Angolatitan

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Angolatitan
Temporal range: Late Turonian, 90 Ma
Scientific classification e
Kingdom: Animalia
Phylum: Chordata
Clade: Dinosauria
Order: Saurischia
Suborder: Sauropodomorpha
Clade: Sauropoda
Clade: Titanosauriformes
Genus: Angolatitan
Mateus et al., 2011
Type species
Angolatitan adamastor
Mateus et al., 2011

Angolatitan ("Angolan giant") is a genus of sauropod dinosaur from the Upper Cretaceous and the first dinosaur discovered in Angola. Based on a forelimb, it was described in 2011 by Octávio Mateus and colleagues. The only species is Angolatitan adamastor. Angolatitan was a relict form of its time, being a basal titanosauriform sauropod in the Late Cretaceous, when more derived titanosaurs were far more common.[1]

Discovery and naming[edit]

During the Angolan Civil War, palaeontological field research was not possible in Angola.[2] After the civil war ended in 2002, the PaleoAngola project planned the first Angolan palaeontological expeditions since the 1960s. The first of these expeditions started in 2005 to explore Angola's fossil rich upper cretaceous rocks, leading to the discovery of Angolatitan. The discovery was made by Octávio Mateus on May the 25 near Iembe in the province of Bengo, and excavations were conducted during may and August 2006.[1]

Angolatitan adamastor was described by Octávio Mateus and colleagues in 2011. The generic name means "Angolan giant". Adamastor is a mythological sea monster that represented the dangers Portuguese sailors faced in the southern Atlantic.[1] Until 1975, Angola was a Portuguese colony.[2]

Description[edit]

The only specimen is a partial right forelimb, including shoulder blade, upper arm bone, the two bones of the lower arm (ulna and radius), and three metacarpals. These fossils (Field number MGUAN-PA-003) are stored in the Museu de Geologia of the Universidade Agostinho Neto in Luanda.[1]

The upper arm bone measures 110 centimetres (43 in), the ulna 69 centimetres (27 in) in length. In general, the forelimb was less robust than in most of the more derived titanosaurs. The metacarpals were slender and equal in length; those of titanosaurs were more robust with varying lengths. Unlike titanosaurs, the olecranon was absent, and the first metacarpal was not bowed.[1]

Classification[edit]

Angolatitan was a basal titanosauriform, more derived than Brachiosaurus but less derived than Euhelopus and Titanosauria, which is notable given its relatively late appearance in the sauropod fossil record.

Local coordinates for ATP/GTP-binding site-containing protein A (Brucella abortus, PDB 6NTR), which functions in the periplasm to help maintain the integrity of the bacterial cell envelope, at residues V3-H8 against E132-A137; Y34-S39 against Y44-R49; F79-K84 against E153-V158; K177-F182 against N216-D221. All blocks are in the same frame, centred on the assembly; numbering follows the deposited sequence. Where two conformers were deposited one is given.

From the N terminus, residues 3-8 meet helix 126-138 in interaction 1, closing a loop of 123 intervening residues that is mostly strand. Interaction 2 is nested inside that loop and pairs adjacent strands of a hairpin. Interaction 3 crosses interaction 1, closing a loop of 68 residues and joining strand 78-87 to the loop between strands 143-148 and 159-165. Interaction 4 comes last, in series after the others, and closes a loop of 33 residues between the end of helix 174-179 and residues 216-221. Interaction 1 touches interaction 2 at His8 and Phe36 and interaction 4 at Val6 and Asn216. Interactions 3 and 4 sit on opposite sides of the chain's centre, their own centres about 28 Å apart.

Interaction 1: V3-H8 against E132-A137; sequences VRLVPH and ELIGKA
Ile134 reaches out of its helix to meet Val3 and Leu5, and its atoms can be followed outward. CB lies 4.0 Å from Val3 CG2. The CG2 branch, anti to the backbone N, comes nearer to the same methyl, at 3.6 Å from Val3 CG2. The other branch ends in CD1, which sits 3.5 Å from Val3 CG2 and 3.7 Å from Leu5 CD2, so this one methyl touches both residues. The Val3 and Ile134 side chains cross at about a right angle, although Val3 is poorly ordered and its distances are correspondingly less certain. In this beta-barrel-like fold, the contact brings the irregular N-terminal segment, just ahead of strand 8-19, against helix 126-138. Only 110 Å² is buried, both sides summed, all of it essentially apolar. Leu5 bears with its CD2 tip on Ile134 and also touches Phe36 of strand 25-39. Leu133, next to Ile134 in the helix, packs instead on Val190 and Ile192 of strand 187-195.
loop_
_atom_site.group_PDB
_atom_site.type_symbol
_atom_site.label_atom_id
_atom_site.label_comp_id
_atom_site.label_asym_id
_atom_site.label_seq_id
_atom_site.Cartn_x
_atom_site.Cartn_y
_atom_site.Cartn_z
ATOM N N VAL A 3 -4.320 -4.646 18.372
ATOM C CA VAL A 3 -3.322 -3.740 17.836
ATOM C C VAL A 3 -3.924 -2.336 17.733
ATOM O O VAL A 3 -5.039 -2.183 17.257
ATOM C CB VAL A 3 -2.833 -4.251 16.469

Recent phylogenetic tests run by Gorsack and O'Conner (2017) recover Angolatitan as a non-titanosaurian titanosauriform.[3]

Palaeoecology[edit]

The specimen was found in a 50 m thick subsection of the Itombe Formation, called the Tadi Beds, which could be dated late Turonian in age (approximately 90 million years old) based on the characteristic fish community. These rocks were deposited under marginary marine conditions; fossils include ammonites, echinoderms, and fishes (including sharks). Tetrapods include the turtle Angolachelys mbaxi, the Mosasaurs Angolasaurus bocagei and Tylosaurus iembeensis as well as several plesiosaur fossils.[1]

Angolatitans habitat would have been desert-like. Presumably, this sauropod would have been well adapted to very dry conditions as it is the case with today's desert elephants.[1]

References[edit]

  1. ^ a b c d e f g Mateus, O.; Jacobs, L.L.; Schulp, A.S.; Polcyn, M.J.; Tavares, T.S.; Neto, A.B.; Morais, M.L.; Antunes, M.T. (2011). "Angolatitan adamastor, a new sauropod dinosaur and the first record from Angola" (PDF). Anais da Academia Brasileira de Ciências. 83 (1): 221–233. doi:10.1590/S0001-37652011000100012. ISSN 0001-3765. 
  2. ^ a b Cooper, Rob (2011-03-17). "The gentle giant: Scientists discover plant-eating dinosaur that made even the T-Rex look small". Daily Mail. Retrieved 2011-03-20. 
  3. ^ Gorscak, E.; O'Connor, P. M.; Roberts, E. M.; Stevens, N. J. (2017). "The second titanosaurian (Dinosauria: Sauropoda) from the middle Cretaceous Galula Formation, southwestern Tanzania, with remarks on African titanosaurian diversity" (PDF). Journal of Vertebrate Paleontology. 361: 35–55. doi:10.1080/02724634.2017.1343250.